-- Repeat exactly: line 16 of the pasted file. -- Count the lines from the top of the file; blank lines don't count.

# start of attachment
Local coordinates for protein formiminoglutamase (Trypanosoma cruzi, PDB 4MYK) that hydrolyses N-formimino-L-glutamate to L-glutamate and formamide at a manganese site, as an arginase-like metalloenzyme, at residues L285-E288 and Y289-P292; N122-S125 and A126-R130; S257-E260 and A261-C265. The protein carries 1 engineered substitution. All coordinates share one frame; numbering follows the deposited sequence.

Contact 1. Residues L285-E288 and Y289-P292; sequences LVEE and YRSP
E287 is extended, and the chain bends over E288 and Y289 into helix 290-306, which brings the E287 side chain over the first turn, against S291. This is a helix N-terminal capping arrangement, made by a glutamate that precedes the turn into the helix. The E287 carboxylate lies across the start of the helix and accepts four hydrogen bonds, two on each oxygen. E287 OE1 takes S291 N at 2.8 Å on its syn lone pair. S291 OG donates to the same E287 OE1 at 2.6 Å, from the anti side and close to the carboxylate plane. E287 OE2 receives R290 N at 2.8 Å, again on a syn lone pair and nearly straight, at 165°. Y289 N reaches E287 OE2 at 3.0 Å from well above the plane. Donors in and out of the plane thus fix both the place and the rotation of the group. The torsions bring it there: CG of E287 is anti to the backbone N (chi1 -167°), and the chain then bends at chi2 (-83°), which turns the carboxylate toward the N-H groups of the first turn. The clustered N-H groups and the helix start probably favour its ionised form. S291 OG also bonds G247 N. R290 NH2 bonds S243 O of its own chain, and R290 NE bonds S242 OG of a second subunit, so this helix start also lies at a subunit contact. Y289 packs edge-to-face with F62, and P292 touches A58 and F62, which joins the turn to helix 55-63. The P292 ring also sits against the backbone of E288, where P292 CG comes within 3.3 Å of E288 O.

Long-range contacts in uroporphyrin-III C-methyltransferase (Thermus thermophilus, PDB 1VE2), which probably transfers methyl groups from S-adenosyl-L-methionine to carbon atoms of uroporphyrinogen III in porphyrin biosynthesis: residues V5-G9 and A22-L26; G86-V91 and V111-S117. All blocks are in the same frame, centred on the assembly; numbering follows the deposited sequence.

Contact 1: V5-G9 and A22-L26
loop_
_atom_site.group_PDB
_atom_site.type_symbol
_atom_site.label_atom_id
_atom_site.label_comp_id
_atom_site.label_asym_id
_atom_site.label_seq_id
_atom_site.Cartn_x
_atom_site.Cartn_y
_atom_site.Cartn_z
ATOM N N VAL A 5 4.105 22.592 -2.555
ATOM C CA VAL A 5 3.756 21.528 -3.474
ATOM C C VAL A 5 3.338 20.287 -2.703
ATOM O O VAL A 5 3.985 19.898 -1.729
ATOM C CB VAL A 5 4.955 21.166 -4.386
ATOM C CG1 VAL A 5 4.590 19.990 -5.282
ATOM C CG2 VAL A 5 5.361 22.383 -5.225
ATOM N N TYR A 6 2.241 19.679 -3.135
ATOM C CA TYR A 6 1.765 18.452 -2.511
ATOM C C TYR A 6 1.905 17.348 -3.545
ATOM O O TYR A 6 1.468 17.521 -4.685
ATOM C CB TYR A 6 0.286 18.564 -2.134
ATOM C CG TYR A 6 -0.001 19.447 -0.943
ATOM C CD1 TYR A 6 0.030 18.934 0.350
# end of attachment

ATOM N N VAL A 5 4.105 22.592 -2.555